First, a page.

Between the deceitful tactics issued by the communist party, the psychic wounds of Tomas and his rendezvous, and her failure to embody the lightness he so effortlessly possessed– Tereza’s spirit is heavily weighed down. Her anxiety amplifies and she feels hopeless and convinces Tomas to move again to the countryside--away from everything. He succumbs, making the final commitment– leaving behind his curiously lustful appetite for the multitude of many– for the love of one.
This film had too many insightful gems to account for, I highly recommend watching it and reading the novel. It’s richly packed with layers upon layers of such thought-provoking material, it’s impossible to give it all justice.
‘The Unbearable Lightness of Being’ – The Magic Misery of Metaphors
The thread of Tomas and Tereza’s marriage seems to be held together only by each other’s willingness to commit to it, and one other grander component– something greater than both of them, that they don’t quite grapple consciously. For each, it is a kind of death to be together and a death to be apart, and together the momentary happiness serves as some kind of aversion to this phantom factor.
Tereza’s Beethoven (her perceived synchronicity of their connectivity) is almost akin to Tomas’s Ess muss sein “It must be”. The political regime was kitsch ( some protruding air of falseness, an aesthetic alteration of truth–exploiting empathy), the pretentious artists and finger-pointing activists were kitsch, and– in a way– their love was also ‘kitsch’. The metaphorical aesthetic of being irrevocably drawn to your fate.
Yet, without this, one could virtually talk themselves into any situation, any life, any relationship– or lack thereof. Whether in heaviness or in lightness, there is still emptiness–and we choose to fill this with whatever soothes and silences the fears burrowed in the deepest, inaccessible parts of our psyche.
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Or could this be love? A sort of magic that defies logic, ineffably intertwining us to a special someone, somewhere? Are we helpless martyrs to the mystical magic forces at play, magnetizing and merging our bodies and souls? This film was much more than a love story. It was a drive to the heart of kitsch with a wooden stake. There is no certainty, no absolute truths, no all-encompassing answers. Each character’s life was contoured by relative circumstances, but these circumstances inevitably shape our lives, whether we are privy to them or not–they are both of form and formless.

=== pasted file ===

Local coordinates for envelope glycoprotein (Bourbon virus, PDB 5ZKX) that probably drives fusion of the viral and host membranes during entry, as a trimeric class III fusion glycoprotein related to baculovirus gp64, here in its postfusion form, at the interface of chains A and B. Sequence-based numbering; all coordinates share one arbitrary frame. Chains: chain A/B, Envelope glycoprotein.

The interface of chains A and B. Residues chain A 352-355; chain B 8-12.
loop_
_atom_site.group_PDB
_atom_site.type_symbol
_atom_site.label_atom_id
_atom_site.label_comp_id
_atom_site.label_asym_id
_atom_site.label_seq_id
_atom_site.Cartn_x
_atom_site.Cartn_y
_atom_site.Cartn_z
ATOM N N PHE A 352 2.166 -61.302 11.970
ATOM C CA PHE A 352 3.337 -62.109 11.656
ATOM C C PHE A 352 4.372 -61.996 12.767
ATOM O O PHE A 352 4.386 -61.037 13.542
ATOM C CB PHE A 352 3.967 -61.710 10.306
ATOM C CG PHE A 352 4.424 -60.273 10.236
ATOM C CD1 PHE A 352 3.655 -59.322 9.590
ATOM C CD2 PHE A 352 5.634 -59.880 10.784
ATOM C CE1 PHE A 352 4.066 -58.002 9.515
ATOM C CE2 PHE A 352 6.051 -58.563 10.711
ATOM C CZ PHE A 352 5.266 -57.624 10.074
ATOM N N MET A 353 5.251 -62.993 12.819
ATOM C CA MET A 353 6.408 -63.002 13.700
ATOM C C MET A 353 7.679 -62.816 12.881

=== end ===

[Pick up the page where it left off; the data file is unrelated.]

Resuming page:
Though we may long to breach the borders of our consciousness and override the structural boundaries that comprise us, this epicenter of conflict lies in the core of every human psyche: Our desire for commitment and our desire for freedom, and in a world of ever-changing unity with no center, we can really never have either of these things. So we stave off this specter with metaphors. And as Tomas said, they are dangerous, because they lead to things like love.
Cast: Daniel-Day Lewis, Lena Olin, and Juliette Binoche, Derek De Lint, Erland Josephson, Pavel Landovsky, Donald Moffat, Daniel Olbrychski, Stellan Skarsgard
Director: Philip Kaufman
Screen Adaptation: Phillip Kaufman and Jean-Claude Carriere | Novel: Milan Kundra | Producers: Bertil Ohlsson, Paul Zaentz, Saul Zaentz | Music: Mark Adler
Cinematography: Sven Nykvist | Editor: Walter Murch
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Melissa McGrath is a writer for Hollywood Insider, offering rich and engaging content for reviews and features. Melissa feels at home with Hollywood Insider’s lively team who share an equal passion for the art of cinema. Having sought out compelling stories her whole life, she is eager to examine and share her observations with others interested in thought-provoking material. She believes in changing the world through meaningful dialogue and hopes to provide helpful insight with her work. She values open discussions concerning morality, culture, personal development, and holds a soft spot for cathartic humor. Through the art of storytelling, journalism, and cinema, Melissa seeks to help build a strong community of free-thinkers and cultivate a deeper understanding of the human experience.